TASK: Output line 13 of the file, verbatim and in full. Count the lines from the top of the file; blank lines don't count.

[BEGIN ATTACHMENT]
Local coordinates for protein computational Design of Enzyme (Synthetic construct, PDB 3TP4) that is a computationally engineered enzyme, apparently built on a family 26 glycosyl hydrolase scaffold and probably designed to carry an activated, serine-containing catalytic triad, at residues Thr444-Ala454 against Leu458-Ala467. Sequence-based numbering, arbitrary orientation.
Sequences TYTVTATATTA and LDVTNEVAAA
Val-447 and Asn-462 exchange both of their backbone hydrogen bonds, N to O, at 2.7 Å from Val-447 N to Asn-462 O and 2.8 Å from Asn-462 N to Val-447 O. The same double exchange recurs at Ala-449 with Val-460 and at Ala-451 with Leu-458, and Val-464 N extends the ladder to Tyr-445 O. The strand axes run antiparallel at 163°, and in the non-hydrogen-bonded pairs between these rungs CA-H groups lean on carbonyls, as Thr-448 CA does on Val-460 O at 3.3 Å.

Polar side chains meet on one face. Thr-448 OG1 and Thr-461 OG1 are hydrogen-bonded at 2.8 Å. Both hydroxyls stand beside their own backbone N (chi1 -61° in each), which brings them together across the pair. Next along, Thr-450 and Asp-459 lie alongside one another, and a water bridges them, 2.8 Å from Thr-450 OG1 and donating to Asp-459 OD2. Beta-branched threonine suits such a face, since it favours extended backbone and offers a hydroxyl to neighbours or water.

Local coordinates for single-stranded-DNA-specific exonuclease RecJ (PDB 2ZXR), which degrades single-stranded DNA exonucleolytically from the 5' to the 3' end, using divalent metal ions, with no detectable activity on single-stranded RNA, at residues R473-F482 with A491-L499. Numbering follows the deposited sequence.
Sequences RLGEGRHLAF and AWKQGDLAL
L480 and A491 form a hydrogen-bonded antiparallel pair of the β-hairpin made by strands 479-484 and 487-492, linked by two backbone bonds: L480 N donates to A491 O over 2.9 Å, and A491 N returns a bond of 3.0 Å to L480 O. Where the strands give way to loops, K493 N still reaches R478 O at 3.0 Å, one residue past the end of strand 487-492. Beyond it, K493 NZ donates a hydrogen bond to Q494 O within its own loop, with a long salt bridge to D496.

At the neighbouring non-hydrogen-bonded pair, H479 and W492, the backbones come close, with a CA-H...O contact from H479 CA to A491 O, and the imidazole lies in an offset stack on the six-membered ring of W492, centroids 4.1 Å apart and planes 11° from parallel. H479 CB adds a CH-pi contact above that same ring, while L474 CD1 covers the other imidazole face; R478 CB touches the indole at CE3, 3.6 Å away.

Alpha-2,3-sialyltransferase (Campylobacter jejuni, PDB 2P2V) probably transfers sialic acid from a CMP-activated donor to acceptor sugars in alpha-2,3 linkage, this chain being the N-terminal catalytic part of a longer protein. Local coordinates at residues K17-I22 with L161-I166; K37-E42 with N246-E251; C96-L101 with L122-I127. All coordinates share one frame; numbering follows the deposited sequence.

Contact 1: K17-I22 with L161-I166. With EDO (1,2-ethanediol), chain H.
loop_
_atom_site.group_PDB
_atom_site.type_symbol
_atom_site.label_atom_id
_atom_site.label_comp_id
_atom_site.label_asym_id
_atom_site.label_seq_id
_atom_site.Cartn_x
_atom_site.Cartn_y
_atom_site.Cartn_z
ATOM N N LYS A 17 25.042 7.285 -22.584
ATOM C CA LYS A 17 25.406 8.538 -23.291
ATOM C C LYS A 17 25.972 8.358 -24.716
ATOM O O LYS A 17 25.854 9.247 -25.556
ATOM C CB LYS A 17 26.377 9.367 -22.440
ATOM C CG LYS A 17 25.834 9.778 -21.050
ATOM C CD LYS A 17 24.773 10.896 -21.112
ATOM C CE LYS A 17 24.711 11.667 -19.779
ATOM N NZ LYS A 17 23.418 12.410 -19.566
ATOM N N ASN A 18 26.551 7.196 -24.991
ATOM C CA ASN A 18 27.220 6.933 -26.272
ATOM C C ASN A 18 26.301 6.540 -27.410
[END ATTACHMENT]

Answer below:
_atom_site.type_symbol